Gene therapy and CRISPR gene editing are among the new technologies being deployed towards preventing and curing viruses. (Photo by kirstypargeter/iStock/Getty Images Plus/Getty Images) When Celularity spun out of Celgene in 2018 with $250 million and a plan to develop cell therapies from placenta to treat cancer, the science was still several years away from translating into marketable products. Then the COVID-19 pandemic exploded, and Celularity’s researchers raced to apply the science behind their cell therapies to fighting the new virus.
What emerged was CYNK-001, an off-the-shelf therapy made from immune cells in placenta called natural killer (NK) cells. It’s similar to the cell therapies Celularity is developing for cancer, explained founder and CEO Robert Hariri, M.D., Ph.D., in an interview.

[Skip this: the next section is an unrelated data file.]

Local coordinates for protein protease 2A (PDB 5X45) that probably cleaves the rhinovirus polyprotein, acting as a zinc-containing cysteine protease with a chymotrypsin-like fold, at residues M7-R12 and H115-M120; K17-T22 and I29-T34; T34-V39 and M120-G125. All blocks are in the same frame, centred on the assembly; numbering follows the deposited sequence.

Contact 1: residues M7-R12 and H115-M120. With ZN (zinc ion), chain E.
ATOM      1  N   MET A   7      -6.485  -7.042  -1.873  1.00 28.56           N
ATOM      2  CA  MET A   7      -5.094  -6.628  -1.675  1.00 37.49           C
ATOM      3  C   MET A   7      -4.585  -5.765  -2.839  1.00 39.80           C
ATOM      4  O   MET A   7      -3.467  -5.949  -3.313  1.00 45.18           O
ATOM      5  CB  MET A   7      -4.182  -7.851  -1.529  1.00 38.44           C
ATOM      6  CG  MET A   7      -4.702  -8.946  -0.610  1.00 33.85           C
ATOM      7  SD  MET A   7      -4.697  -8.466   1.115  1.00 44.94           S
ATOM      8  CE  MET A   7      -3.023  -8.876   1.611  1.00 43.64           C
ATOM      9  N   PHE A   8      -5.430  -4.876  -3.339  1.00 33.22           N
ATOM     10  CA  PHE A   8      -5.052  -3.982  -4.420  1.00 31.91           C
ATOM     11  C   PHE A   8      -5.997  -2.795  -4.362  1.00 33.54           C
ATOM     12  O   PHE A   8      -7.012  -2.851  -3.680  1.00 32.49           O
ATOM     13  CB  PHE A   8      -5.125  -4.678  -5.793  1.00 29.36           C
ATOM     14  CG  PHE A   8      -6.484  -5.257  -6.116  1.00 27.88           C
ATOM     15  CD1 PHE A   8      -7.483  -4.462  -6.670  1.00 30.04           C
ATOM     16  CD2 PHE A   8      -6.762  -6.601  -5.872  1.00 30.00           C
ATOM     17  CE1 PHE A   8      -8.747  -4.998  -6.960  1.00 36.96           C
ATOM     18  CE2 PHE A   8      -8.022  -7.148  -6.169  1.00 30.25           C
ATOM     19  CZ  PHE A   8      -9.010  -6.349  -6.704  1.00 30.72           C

“We learned that the way natural killer cells identify cancer cells is by recognizing the expression of stress antigens,” which are immune-stimulating molecules on the cells’ surfaces, Hariri said. “Well, it turns out virally infected cells express similar stress antigens.” Whitepaper
The story of CMIC’s rise from being a startup in a one-room apartment to a multinational leader is defined by an ability and readiness to foresee the changing needs of biopharma companies and adapt accordingly. With pipelines primed to continue evolving in the coming years, that adaptable approach is now more important than ever.
A few months of preclinical work was enough to persuade the FDA to allow the company to launch a clinical trial of CYNK-001, and it’s now recruiting COVID-19 patients in New Jersey and Washington.
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CYNK-001 is among a rapidly growing collection of gene […]